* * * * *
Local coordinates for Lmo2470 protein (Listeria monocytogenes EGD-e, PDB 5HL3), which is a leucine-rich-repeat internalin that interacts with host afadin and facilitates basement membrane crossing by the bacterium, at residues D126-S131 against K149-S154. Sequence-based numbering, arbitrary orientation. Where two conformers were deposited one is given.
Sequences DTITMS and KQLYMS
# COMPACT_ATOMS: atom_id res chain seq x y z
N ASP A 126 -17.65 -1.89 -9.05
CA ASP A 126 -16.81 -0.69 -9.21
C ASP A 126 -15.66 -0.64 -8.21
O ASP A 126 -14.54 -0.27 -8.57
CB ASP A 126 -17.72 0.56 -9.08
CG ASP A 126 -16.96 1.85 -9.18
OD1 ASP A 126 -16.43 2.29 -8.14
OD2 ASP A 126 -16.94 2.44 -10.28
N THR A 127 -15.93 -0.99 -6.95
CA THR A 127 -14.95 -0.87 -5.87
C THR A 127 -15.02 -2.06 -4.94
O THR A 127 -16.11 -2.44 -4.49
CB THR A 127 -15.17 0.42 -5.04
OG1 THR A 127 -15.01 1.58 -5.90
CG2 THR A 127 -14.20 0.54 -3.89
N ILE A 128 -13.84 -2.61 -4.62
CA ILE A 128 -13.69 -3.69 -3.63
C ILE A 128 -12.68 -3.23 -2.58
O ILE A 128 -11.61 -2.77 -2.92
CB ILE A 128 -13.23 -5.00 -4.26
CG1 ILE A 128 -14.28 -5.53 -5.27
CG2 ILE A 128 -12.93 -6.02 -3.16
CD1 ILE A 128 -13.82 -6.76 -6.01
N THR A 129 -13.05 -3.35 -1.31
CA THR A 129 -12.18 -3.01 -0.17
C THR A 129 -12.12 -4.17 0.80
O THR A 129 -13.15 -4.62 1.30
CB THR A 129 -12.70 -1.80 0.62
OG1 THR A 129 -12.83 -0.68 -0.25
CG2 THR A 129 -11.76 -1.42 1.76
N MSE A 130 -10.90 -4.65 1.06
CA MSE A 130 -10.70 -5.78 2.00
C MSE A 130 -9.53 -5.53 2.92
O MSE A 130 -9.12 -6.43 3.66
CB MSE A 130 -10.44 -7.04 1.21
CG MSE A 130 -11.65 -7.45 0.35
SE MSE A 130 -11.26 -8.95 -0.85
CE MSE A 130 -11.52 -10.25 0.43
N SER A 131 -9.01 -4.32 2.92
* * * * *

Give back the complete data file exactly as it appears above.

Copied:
Local coordinates for Lmo2470 protein (Listeria monocytogenes EGD-e, PDB 5HL3), which is a leucine-rich-repeat internalin that interacts with host afadin and facilitates basement membrane crossing by the bacterium, at residues D126-S131 against K149-S154. Sequence-based numbering, arbitrary orientation. Where two conformers were deposited one is given.
Sequences DTITMS and KQLYMS
# COMPACT_ATOMS: atom_id res chain seq x y z
N ASP A 126 -17.65 -1.89 -9.05
CA ASP A 126 -16.81 -0.69 -9.21
C ASP A 126 -15.66 -0.64 -8.21
O ASP A 126 -14.54 -0.27 -8.57
CB ASP A 126 -17.72 0.56 -9.08
CG ASP A 126 -16.96 1.85 -9.18
OD1 ASP A 126 -16.43 2.29 -8.14
OD2 ASP A 126 -16.94 2.44 -10.28
N THR A 127 -15.93 -0.99 -6.95
CA THR A 127 -14.95 -0.87 -5.87
C THR A 127 -15.02 -2.06 -4.94
O THR A 127 -16.11 -2.44 -4.49
CB THR A 127 -15.17 0.42 -5.04
OG1 THR A 127 -15.01 1.58 -5.90
CG2 THR A 127 -14.20 0.54 -3.89
N ILE A 128 -13.84 -2.61 -4.62
CA ILE A 128 -13.69 -3.69 -3.63
C ILE A 128 -12.68 -3.23 -2.58
O ILE A 128 -11.61 -2.77 -2.92
CB ILE A 128 -13.23 -5.00 -4.26
CG1 ILE A 128 -14.28 -5.53 -5.27
CG2 ILE A 128 -12.93 -6.02 -3.16
CD1 ILE A 128 -13.82 -6.76 -6.01
N THR A 129 -13.05 -3.35 -1.31
CA THR A 129 -12.18 -3.01 -0.17
C THR A 129 -12.12 -4.17 0.80
O THR A 129 -13.15 -4.62 1.30
CB THR A 129 -12.70 -1.80 0.62
OG1 THR A 129 -12.83 -0.68 -0.25
CG2 THR A 129 -11.76 -1.42 1.76
N MSE A 130 -10.90 -4.65 1.06
CA MSE A 130 -10.70 -5.78 2.00
C MSE A 130 -9.53 -5.53 2.92
O MSE A 130 -9.12 -6.43 3.66
CB MSE A 130 -10.44 -7.04 1.21
CG MSE A 130 -11.65 -7.45 0.35
SE MSE A 130 -11.26 -8.95 -0.85
CE MSE A 130 -11.52 -10.25 0.43
N SER A 131 -9.01 -4.32 2.92